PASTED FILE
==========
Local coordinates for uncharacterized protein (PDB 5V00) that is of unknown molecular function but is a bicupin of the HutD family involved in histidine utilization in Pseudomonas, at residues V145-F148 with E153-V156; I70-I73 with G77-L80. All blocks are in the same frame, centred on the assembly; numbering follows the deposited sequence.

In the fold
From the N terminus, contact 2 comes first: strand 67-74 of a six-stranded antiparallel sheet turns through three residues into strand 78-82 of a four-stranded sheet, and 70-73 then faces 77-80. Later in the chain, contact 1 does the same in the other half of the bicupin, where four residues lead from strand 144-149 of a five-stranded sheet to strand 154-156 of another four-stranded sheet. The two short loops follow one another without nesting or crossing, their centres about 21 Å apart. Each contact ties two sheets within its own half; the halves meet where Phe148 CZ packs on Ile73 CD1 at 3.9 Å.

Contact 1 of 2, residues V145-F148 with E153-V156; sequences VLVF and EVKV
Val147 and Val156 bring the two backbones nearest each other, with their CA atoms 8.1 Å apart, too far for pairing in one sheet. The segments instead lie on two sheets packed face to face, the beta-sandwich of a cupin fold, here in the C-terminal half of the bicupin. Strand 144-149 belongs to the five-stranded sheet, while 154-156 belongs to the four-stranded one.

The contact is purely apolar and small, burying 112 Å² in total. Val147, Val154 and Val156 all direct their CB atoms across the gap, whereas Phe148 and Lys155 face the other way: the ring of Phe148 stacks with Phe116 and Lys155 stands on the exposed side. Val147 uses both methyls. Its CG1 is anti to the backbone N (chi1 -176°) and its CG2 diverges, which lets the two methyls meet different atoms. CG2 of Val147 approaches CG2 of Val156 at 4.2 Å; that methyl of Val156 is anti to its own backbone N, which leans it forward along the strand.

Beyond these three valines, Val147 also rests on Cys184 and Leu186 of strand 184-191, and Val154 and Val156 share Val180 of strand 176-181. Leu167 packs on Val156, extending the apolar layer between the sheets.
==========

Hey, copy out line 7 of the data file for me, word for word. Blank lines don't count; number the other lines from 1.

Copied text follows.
Beyond these three valines, Val147 also rests on Cys184 and Leu186 of strand 184-191, and Val154 and Val156 share Val180 of strand 176-181. Leu167 packs on Val156, extending the apolar layer between the sheets.